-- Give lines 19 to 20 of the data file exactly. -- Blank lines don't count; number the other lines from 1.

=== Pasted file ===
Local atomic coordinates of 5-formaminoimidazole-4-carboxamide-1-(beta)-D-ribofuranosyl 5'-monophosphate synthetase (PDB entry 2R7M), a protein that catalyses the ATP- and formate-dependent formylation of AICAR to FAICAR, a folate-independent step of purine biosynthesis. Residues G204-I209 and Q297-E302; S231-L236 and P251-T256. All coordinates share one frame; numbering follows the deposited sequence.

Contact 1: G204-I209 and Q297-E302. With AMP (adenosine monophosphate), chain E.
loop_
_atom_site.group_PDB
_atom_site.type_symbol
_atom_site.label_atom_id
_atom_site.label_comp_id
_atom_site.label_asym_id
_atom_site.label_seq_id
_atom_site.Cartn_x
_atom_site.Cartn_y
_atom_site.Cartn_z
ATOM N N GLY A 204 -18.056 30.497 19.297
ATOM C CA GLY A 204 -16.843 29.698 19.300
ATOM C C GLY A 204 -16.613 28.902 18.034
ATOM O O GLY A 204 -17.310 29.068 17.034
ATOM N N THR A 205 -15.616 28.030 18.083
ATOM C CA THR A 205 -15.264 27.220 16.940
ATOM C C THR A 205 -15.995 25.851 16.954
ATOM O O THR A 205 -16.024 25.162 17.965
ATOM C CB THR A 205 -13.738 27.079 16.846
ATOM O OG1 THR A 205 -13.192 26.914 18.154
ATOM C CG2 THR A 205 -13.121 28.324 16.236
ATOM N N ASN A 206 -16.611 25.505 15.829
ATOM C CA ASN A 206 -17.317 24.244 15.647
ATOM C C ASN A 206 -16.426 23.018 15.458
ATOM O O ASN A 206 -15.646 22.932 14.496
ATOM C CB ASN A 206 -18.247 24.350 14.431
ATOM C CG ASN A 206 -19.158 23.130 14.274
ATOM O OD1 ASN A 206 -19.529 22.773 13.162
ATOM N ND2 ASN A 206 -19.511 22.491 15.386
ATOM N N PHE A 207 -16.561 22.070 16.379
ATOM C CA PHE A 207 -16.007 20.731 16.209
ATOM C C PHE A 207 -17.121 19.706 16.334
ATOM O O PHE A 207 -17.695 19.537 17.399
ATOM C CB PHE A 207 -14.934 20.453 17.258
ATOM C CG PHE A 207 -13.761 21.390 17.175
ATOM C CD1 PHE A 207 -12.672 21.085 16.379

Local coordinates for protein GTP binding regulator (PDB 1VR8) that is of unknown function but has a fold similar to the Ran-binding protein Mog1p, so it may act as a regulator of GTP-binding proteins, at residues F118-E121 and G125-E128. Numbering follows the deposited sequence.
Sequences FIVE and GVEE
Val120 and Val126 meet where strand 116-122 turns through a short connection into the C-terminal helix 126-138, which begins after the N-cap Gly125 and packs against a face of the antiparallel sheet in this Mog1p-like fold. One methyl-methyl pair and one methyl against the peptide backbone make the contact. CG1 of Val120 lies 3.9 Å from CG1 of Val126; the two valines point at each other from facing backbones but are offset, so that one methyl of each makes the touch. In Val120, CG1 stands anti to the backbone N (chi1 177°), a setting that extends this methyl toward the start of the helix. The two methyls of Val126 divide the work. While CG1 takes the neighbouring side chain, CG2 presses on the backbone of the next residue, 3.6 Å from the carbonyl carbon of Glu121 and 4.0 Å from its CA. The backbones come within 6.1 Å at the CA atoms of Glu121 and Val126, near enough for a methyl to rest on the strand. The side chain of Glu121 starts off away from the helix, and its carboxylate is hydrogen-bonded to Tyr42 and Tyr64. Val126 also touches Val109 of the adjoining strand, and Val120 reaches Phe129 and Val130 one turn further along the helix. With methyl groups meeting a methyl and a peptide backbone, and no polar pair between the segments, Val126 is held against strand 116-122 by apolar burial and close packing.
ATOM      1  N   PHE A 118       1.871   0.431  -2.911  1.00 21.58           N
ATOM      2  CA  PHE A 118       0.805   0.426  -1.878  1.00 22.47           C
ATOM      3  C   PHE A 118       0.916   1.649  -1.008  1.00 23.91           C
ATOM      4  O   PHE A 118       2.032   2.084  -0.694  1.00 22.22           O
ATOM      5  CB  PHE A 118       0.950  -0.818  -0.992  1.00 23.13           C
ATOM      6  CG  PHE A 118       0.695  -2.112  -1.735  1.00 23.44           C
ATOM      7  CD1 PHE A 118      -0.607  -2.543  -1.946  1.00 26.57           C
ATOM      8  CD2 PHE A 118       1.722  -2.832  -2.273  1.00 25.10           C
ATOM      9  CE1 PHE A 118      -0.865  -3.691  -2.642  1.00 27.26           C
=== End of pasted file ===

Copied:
ATOM C C THR A 205 -15.995 25.851 16.954
ATOM O O THR A 205 -16.024 25.162 17.965